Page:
For more great baseball stories like this one, 'like' us on Facebook -

Friday, June 14, 2013

John Ingram, Chance Encounter - 3061

The John Ingram of his second year at Harbor College in California was markedly different than the John Ingram of his first year, his coaches told The Los Angeles Times.

His first year, Ingram didn't get much playing time, someone who didn't work hard, even missed practice. Then he applied himself, and came on strong in 1990, The Times wrote.

"I guess I just wasn't as serious about it," Ingram told The Times that April. "I didn't work as hard, and I just did what I had to do to get by. I was also real up-tight. This year I'm loose and I'm having a good time because I'm relaxed and calm."

Ingram had a good enough year to get noticed by scouts, even getting taken by the Phillies in the fourth round of that June's draft.

But Ingram's pro career was brief. He's credited with just a single season, a season where his numbers seemed comparatively good. And, while The Times followed Ingram into that first professional season, the record is silent on what happened to Ingram afterward.

It's silent, that is, until a seemingly random encounter with a Times reporter a decade later, for an article on Thanksgiving. It was then that a man identified himself to the reporter as the John Ingram of Harbor College, as once a member of the Phillies organization.

The Times reporter spoke with that John Ingram for this Thanksgiving 2000 story at the Los Angeles County Jail.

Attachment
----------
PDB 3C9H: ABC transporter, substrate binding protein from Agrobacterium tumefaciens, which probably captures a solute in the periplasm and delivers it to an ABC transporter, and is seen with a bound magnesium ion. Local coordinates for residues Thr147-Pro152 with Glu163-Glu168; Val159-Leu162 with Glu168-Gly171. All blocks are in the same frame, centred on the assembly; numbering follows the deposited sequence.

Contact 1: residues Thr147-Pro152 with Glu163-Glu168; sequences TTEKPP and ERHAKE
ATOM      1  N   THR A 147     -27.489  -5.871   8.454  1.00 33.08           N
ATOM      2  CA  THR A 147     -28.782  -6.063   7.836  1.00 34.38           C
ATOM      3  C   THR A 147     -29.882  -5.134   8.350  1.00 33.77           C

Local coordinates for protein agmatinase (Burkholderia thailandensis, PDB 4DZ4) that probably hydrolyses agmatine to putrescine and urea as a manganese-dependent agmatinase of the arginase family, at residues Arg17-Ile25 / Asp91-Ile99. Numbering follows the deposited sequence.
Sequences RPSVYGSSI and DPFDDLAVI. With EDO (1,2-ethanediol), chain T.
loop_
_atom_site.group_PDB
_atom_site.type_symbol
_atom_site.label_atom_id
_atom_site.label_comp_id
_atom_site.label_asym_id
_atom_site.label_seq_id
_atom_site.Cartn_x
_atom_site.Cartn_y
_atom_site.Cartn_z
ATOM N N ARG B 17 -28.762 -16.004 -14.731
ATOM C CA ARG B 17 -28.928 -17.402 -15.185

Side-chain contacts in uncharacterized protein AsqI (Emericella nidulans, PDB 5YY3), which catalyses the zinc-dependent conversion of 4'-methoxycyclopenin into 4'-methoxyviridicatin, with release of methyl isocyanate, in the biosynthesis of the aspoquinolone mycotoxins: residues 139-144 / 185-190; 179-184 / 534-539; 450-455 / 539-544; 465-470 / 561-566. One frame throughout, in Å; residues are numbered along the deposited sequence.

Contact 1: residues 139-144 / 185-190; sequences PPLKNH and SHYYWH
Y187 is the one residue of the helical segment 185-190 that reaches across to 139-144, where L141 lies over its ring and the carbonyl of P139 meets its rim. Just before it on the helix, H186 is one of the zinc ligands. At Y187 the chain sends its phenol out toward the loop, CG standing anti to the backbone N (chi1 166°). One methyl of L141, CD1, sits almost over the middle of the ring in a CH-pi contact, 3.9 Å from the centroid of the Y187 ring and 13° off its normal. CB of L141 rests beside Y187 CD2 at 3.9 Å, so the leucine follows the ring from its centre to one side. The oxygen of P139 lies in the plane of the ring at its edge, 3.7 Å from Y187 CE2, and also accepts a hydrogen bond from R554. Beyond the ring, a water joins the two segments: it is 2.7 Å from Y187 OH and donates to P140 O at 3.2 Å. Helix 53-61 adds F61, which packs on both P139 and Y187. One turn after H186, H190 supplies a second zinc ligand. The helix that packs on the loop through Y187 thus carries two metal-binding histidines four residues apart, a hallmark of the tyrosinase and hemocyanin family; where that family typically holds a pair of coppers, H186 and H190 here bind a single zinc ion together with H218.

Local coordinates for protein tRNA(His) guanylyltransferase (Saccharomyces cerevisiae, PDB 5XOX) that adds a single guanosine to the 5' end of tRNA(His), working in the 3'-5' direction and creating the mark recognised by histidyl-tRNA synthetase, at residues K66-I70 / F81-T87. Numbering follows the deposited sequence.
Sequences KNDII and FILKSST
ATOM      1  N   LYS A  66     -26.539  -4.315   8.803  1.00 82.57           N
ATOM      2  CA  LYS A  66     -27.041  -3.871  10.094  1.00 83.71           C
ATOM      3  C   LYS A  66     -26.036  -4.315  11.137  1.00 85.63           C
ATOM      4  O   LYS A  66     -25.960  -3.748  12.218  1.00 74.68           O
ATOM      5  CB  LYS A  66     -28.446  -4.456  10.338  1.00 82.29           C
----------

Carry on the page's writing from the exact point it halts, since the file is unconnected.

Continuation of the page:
Ingram signed with the Phillies in 1990 out of Harbor College in Wilmington, Ca. Ingram earned that fourth-round selection with a 8-0 season, one where he picked up five saves and struck out 80 in 67 innings, The Times wrote.

Ingram also helped take Harbor to the state title, picking up the win in the championship game with a complete game. He had been set to head to Cal State Fullerton, according to The Times. Instead, he signed with the Phillies.

With the Phillies, Ingram was sent to short-season Batavia. He got into 12 games in relief for the Clippers, marking 20.2 innings of work. He picked up three saves and gave up a single home run.

That single home run came to the first batter he faced on the year, The Times wrote in September. He even pitched well enough to pitch in a "Young Timers" game that September before a big league game in Philadelphia.

The Times also wrote Ingram was to play that fall in the Florida Instructional League, then prepare for his second season as a pro.

"How well I work and push myself this winter will determine my success next season," Ingram told The Times.

Then the record goes silent. The fourth-round pick didn't come back for 1991, or at least he's not credited as playing that year, or again.

Ten years later came Thanksgiving 2000 and a holiday story from The Times about the day at the Los Angeles County Jail. There, they met a man who identifies himself as Ingram. This John Ingram, The Times reporters write, was the one who led Harbor College to that championship. He was also the one drafted by the Phillies.

The Times story also offers that it was an arm injury that ended Ingram's career. But also that he played three seasons, and briefly made the majors. The majors reference, though, could be to the "Young Timers" game in Philadelphia.

Also ending Ingram's career was drugs, the man told The Times, calling it rough for him, that he let many people down.

"I'm thankful that my family's healthful. I'm thankful that I'm alive," the man told The Times. "And I'll be even more thankful when I can get out of here."
1990 CMC-Pro Cards Tally  
Players/Coaches Featured:1,172
Made the Majors: 675 - 57.6%
Never Made Majors: 497-42.4%-X
5+ Seasons in the Majors: 291
10+ Seasons in the Minors: 174

1 comment:

  1. John Ingram told us about his life in and out of baseball he is a good man and was my fellow inmate in Folsom state prison we called him superstar my best to John...William a.mclean